A great improvement over the previous game and with a heavy emphasis on the sea-faring which was the only set of missions that I enjoyed immensely in AC 3. Also a shift in terms of protagonist, wherein despite what the advertising tells us that he is a "pirate assassin" where in fact he is actually more of the former and actually has no association with the latter when you start out in the game.
I'll try not to dive into so many story details as to not spoil it but essentially everything that I've played in the game I've enjoyed a lot without any reservations or doubts as to whether I am just playing through it to complete it (like in AC 3) or if I'm having a lot of fun with it. The locations all look lush and beautiful, the combat is still pretty much similar to previous games with an emphasis on countering, chain killing, and breaking defenses, while the sea faring aspect (like in AC 3) is incredibly engaging. Not only do you have to upgrade your ship but later on there is also a meta-game of managing a fleet using boats that you have captured in order to transport goods or engage in battles and will also give money as a reward depending on the difficulty of assignments.
Plus, another change that I also feel like has been influenced by another tropical-based, Ubisoft game (FarCry 3) is that armor, ammo capacity upgrades and certain outfits can only be obtained through crafting with animal skins and the needed blueprint is accessed from the get-go. Unlike in AC 3, upgrades are no longer locked by having the right levels for your artisans (not included in this game along with the Homestead for obvious reasons relating to setting) or requiring to obtain blue prints. Special upgrades to your ship however are the only ones that need to be obtained via plans that are hidden in treasure chests. These types of upgrades do offer a substantial boost for your ship but are not essential for progression.
This game also has very interesting implications on what the sequels are probably going to offer and in a way feels like a start of another arc. I found my time with AC 3 to be enjoyable but also had its share of disappointments and frustrations. However, AC 4 I found to be consistently entertaining from start to finish. If you've enjoyed any of the previous games and have some reservations with this game because of AC 3, I think you'll be pleasantly surprised as to how much fun you'll probably have with this game.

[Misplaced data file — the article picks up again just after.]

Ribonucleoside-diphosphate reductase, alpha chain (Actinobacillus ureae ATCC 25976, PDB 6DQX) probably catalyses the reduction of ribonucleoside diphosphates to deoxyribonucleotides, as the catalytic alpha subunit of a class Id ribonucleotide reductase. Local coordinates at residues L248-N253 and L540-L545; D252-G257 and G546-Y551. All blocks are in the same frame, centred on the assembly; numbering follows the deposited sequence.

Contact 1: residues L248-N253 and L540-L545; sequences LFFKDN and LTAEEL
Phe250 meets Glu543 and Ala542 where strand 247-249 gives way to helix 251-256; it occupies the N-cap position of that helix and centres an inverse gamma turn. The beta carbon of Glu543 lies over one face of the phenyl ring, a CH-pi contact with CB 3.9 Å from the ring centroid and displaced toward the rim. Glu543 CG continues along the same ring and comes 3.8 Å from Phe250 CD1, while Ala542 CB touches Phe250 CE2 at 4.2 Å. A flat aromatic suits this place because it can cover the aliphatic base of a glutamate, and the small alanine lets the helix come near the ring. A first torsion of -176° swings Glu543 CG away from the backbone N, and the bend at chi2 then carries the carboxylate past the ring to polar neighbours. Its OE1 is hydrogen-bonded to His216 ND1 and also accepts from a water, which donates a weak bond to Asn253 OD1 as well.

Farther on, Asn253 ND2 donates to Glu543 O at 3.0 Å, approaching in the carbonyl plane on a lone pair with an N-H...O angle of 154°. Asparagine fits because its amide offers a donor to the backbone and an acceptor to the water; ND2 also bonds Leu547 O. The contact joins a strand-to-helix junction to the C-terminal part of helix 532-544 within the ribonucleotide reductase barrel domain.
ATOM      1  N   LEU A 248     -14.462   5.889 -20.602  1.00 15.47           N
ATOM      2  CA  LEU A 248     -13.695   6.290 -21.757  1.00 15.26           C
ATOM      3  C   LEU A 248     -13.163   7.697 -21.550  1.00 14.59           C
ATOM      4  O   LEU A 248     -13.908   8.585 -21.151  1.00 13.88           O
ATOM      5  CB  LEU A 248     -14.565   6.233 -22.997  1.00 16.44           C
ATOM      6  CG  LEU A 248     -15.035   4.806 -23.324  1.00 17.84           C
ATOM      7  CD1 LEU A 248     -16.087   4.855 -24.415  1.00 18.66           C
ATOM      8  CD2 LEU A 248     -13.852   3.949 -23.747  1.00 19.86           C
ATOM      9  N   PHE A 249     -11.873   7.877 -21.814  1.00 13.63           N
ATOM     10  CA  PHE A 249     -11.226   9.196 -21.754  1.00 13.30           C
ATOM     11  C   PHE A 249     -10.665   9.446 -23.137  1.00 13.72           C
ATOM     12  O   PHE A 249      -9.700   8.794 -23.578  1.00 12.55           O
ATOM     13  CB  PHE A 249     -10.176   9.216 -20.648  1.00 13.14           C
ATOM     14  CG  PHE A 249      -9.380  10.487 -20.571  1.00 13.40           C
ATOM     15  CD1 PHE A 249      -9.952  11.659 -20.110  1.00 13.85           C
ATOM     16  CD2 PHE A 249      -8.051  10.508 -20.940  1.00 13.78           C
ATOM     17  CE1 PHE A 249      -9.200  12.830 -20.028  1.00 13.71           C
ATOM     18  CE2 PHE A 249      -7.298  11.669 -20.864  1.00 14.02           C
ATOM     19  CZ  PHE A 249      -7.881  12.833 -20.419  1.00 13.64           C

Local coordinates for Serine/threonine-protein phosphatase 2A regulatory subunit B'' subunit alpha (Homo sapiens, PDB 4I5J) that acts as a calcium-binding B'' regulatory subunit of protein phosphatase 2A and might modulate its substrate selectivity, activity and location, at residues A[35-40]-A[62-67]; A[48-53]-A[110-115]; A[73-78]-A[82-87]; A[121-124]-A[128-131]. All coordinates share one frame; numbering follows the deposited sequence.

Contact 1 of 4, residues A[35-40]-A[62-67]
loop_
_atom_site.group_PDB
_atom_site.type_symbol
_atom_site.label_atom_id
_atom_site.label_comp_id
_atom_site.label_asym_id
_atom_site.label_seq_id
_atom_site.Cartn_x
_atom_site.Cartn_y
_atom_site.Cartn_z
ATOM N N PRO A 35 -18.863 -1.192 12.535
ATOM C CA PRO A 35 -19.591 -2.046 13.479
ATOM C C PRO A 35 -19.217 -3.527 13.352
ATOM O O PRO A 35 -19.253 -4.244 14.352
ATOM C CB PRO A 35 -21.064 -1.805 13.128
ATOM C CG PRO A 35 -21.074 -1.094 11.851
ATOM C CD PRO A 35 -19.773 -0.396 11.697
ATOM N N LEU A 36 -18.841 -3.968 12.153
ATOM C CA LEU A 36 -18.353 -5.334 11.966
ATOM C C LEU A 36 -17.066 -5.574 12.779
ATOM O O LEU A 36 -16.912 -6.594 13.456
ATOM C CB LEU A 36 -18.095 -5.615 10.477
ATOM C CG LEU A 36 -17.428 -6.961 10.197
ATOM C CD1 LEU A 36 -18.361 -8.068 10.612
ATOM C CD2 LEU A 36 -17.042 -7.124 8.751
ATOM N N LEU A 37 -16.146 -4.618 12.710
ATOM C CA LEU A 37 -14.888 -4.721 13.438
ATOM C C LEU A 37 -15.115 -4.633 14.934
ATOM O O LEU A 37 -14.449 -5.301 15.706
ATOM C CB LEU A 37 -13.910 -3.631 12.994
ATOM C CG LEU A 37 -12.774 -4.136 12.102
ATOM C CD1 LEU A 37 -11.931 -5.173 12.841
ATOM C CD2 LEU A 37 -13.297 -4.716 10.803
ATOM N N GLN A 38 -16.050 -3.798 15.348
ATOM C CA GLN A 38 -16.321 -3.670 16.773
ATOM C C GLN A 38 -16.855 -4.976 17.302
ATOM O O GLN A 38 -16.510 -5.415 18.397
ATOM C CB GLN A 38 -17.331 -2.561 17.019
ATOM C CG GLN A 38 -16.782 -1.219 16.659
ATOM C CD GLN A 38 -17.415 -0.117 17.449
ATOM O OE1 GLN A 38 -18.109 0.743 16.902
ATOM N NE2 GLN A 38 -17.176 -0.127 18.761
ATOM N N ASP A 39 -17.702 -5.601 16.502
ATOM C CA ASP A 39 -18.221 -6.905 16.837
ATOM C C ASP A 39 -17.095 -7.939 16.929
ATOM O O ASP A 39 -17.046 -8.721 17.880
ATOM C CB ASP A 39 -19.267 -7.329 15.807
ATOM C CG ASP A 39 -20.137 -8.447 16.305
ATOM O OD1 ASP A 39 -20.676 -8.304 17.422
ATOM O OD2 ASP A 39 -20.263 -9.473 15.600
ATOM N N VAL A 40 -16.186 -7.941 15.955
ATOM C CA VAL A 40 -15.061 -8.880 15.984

on February 8, 2014
After the highs of the Ezio trilogy followed by the boredom of AC3, I was unsure of this game. Assassin's Creed has been an annual franchise since AC2 - five straight years of releasing massive open-world games. Add to that the increase in size and scope of sailing to explore and get around the world, and it looked to me to be a recipe for disaster.
I'm glad I was wrong. This is the best game in the series, and while it has some minor issues (controls on foot feel as bad as AC3), the increase in scope and activities make up for it's shortcomings. Bravo, Ubisoft - keep up the solid work.
on May 16, 2014
I loved every moment of this game. Throughout playing, I was continually amazed and awed by the graphics, story and gameplay. I constantly wanted to know what was going to happen next. You begin to really like all the characters, as the impressive animation, graphics and above even that, the voice acting really pull you in. To me, this wasn't just a game, it was cinema.
Little touches the game has really add to the charm. From your crew on your ship singing shanties (and they sound really good, professionally recorded no doubt, by folks who can really sing), to the minor animations and graphics touches, to the atmosphere, water physics, etc, I have no reservation calling this game a masterpiece.
Previously I had thought Far Cry 3 was the best game I'd ever played. This game, no doubt, BY FAR eclipses it.
I'm now a huge fan of this series and will check out the expansion as well as (maybe) will check out the earlier iterations in the series.
If you like open world games, you will absolutely not be disappointed by this game. I've already put in over 100 hours, and while I finished the story, there is more to do (I'm going for the %100).
on February 17, 2014
I love this game. It is probably one of the best assassins creed yet.
But dealing with ubisoft is a major, total, pain in the butt. It took me almost 1 hour to get the password activated successfully because their webpage does not work well, its full of bugs. I kept putting my password and the form was saying "something is wrong with the form". Is this a game? Am I supposed to find it out?
Their webpage help is crap and if you want to talk with someone you are out of luck. Also, they keep shoehorning this stupid play system to handle their games. This means that if you get the game from steam, you need to open steam and then it opens the ubi thing.
Why cant games just be a freaking icon on my desktop that I click and it starts?
on May 14, 2014
This is a great game, nonetheless. It works perfectly with a 360 controller and it's even better playing in widescreen/surround mode (triple-screen gaming). Ever since Sid Meier's Pirates (yes, I'm old), I've always wanted another great pirate game. This comes really close. The only strange thing is that Steam will launch U-Play and the game cannot be shared via Steam's family share which is a shame. Otherwise, it's great.